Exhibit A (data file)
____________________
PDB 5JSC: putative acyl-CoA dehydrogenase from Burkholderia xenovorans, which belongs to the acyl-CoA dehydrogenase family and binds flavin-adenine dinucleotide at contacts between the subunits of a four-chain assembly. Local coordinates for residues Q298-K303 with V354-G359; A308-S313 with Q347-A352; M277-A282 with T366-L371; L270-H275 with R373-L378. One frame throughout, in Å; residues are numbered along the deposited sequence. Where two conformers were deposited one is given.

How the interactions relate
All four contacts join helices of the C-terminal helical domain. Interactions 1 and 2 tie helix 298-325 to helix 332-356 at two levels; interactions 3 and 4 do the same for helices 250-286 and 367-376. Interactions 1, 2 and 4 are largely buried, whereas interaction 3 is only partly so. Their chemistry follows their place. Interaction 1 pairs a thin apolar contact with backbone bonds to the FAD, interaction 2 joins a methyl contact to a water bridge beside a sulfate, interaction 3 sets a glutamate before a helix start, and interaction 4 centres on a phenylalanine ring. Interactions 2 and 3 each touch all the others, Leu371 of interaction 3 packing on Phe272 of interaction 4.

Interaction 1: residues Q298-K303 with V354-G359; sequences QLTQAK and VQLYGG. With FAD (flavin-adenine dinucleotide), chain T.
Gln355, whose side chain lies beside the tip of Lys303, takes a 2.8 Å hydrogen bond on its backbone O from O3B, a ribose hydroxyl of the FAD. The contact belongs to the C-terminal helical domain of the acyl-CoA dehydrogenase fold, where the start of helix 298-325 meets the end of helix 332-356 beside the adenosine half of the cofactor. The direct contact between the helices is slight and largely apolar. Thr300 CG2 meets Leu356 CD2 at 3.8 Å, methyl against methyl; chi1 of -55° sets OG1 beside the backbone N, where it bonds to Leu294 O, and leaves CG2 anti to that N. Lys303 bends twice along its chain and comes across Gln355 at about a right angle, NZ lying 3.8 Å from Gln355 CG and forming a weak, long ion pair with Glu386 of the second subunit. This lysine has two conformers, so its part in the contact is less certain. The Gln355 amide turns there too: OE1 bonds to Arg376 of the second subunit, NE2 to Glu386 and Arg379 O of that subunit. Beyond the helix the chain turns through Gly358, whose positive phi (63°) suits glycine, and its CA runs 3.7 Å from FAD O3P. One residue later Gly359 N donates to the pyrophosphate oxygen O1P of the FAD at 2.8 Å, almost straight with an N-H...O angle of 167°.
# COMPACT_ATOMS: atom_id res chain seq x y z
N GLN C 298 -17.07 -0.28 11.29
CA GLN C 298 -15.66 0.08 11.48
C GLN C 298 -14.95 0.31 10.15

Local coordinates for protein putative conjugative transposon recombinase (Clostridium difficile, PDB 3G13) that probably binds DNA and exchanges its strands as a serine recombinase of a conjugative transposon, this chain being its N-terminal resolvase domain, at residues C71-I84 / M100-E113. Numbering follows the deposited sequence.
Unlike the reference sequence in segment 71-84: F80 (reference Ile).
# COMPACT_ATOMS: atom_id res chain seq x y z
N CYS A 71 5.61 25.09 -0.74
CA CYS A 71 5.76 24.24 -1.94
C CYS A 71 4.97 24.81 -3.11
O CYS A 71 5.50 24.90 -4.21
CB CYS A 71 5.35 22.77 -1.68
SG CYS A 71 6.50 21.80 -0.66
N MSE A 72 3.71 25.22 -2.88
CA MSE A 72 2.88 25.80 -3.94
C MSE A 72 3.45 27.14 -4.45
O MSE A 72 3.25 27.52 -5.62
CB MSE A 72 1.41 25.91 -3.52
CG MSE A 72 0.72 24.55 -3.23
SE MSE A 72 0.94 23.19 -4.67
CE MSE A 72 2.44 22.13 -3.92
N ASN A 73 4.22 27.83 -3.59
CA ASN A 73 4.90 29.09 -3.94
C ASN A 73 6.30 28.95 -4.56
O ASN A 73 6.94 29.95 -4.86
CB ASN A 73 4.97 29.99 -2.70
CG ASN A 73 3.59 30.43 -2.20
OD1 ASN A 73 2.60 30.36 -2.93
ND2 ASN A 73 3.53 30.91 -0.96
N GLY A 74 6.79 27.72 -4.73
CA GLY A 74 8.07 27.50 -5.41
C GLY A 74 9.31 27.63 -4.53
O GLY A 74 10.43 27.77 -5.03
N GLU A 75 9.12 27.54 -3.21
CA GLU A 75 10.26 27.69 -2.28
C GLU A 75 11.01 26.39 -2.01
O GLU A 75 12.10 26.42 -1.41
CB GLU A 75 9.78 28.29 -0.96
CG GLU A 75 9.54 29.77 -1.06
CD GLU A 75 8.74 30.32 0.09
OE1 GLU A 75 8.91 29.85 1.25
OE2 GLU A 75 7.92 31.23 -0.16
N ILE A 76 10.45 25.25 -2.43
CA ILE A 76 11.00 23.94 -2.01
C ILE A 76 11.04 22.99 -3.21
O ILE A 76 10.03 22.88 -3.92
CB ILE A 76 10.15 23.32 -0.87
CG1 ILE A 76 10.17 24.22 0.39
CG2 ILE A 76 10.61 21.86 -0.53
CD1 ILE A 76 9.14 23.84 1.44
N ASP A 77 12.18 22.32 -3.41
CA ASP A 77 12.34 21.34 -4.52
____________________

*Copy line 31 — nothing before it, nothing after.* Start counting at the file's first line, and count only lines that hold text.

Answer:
CB ASN A 73 4.97 29.99 -2.70